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Ask any financial advisor how much money you need to start investing and the standard answer is usually $5,000 - sometimes $10,000 or even $20,000.
The reason is simple: from a financial perspective, those amounts make perfect sense. Every time you buy and sell a stock, you'll lose money in brokerage expenses, which usually run at $10-30 per trade before switching to a percentage for larger trades. So let's assume you lose $40 in transaction fees on each new investment. If you bought $500 worth of stock and sold it the following year, you would need an 8% capital gain just to break even. On small sums, brokerage takes a meaningful bite out of your return.
On top of this, your financial advisor is probably thinking about risk. Stocks are volatile and one of the fundamental mantras you should be reciting to yourself before you go to sleep each night is 'don't put all your eggs in one basket'. Spreading your money across 10-20 stocks reduces the odds that poor performance from any individual holding will do much damage to your portfolio. It's especially hard to get adequate diversification with small sums, because the more stocks you buy, the more brokerage fees will bite into your return.
If you want to minimise fees and risk, stick to the standard advice of waiting until you have at least $5,000 before taking the plunge.
Another way to look at it
Investing isn't only about managing risk and minimising fees, though. What causes most investors to fail is their own psychology. You need to be prepared for biases like anchoring, commitment bias, a fear of missing out and confirmation bias.
Mark Twain observed that 'a man who carries a cat by the tail learns something he can learn in no other way'. You can play the ASX Sharemarket Game all you like, but nothing will test your true emotional response when a stock moves against you until you have actual money on the line. And stocks will move against you; it's inevitable.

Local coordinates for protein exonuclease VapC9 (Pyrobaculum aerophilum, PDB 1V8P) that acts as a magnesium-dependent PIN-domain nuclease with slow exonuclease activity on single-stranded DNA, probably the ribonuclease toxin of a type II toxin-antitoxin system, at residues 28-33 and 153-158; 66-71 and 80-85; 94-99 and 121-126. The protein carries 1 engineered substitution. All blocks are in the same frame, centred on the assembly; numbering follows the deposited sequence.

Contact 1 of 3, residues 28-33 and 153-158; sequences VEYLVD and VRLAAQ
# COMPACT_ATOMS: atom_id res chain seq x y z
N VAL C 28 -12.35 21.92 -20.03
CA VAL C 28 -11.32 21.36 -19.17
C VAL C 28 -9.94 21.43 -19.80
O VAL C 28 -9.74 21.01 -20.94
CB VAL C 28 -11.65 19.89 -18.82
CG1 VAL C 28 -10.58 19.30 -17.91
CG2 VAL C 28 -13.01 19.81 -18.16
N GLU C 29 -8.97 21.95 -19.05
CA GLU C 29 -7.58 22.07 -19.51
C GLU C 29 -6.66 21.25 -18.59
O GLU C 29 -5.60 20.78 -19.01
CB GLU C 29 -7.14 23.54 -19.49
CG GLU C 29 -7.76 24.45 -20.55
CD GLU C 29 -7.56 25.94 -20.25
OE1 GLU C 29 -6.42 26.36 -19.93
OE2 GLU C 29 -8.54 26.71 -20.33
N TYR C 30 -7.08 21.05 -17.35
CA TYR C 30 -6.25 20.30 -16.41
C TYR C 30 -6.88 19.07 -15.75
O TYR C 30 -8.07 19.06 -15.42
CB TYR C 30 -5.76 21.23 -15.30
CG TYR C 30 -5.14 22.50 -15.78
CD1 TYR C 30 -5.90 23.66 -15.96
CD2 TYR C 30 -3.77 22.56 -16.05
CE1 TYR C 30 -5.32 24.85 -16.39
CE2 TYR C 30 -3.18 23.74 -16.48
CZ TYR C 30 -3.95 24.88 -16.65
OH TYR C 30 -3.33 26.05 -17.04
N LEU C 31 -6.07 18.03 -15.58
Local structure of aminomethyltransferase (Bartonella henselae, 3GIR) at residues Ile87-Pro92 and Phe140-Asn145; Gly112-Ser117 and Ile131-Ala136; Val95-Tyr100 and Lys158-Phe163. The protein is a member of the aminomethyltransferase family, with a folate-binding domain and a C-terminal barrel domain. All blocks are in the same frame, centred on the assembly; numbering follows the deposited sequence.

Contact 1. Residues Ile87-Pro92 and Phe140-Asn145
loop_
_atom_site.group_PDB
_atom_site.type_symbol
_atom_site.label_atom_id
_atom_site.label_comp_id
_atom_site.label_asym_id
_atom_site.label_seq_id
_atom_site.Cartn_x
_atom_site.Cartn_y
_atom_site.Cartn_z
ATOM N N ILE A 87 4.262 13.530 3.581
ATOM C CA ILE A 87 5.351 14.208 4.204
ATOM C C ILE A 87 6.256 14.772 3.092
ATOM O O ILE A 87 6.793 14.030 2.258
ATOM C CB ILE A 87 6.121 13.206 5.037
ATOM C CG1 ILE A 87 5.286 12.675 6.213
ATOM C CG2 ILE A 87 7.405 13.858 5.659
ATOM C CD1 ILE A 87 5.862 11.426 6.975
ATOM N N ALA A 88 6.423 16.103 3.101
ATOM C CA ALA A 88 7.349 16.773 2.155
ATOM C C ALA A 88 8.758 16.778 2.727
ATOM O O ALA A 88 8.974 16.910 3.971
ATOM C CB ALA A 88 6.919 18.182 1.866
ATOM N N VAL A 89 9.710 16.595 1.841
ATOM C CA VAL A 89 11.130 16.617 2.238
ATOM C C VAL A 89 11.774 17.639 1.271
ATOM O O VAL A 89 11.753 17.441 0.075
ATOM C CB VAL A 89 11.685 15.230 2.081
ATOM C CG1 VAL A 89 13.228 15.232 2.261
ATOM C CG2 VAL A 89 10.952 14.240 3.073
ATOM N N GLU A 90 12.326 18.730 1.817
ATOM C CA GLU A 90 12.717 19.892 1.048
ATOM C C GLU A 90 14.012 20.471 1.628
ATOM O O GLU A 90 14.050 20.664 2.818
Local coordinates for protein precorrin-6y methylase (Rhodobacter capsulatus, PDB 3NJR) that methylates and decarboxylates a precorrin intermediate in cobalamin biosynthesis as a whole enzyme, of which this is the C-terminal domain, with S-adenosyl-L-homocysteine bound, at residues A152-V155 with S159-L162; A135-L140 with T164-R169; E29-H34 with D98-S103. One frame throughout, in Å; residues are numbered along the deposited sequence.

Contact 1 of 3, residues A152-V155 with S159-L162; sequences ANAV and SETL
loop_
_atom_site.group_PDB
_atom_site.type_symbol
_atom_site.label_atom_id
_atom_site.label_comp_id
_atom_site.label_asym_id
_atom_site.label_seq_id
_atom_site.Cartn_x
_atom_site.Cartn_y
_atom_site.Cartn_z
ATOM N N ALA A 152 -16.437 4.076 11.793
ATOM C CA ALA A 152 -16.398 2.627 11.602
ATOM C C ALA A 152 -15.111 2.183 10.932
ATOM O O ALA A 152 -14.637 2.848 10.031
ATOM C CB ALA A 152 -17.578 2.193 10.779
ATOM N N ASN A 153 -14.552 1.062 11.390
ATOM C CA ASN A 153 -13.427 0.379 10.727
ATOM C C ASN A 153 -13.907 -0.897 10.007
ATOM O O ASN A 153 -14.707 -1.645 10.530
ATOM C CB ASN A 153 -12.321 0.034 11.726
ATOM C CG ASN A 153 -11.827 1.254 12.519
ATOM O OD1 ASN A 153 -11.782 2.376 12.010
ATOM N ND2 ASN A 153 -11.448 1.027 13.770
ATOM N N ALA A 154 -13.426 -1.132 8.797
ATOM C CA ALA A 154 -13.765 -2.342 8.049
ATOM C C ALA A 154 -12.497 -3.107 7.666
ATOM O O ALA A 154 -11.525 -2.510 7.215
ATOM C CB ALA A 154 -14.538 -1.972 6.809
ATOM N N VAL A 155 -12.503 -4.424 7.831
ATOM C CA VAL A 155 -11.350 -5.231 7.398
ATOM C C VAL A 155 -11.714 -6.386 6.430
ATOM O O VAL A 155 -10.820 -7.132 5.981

What's more, there's a language to investing. In a 2015 survey of Australia's financial literacy, people were asked about 'diversification' as an investing principle. Some 60% of the 4,100 respondents ticked 'I haven't heard of this' or 'I have heard of this but don't really understand it'. What must the response rate be for more advanced topics like price-earnings ratios, franking credits, or tax loss harvesting?
Taking the plunge only after you've painstakingly saved $5,000-10,000 is like moving to Spain and only then starting to work on your vocabulary. Sure, it might work, but you'll probably avoid a lot of clumsiness if you take a few Spanish lessons first.
So you might do better to think of your first bit of capital as an education expense. Once you've paid off your credit card and put enough cash away for emergencies, you're ready to start investing. Almost no amount is too small. I'm all for starting young with $500 - the ASX's 'minimum marketable parcel' - rather than saving for a larger portfolio.
You'll lose a chunk of your return to fees and the volatility will be extreme. You might even blow up the whole $500 by investing in a dud stock. But making mistakes when you only have $500 at risk is better than a $10,000 'learning experience' later on. You'll also get to know the language of investing sooner, which means you'll be better prepared when you have larger sums to invest - and a longer runway to let compounding work its magic.
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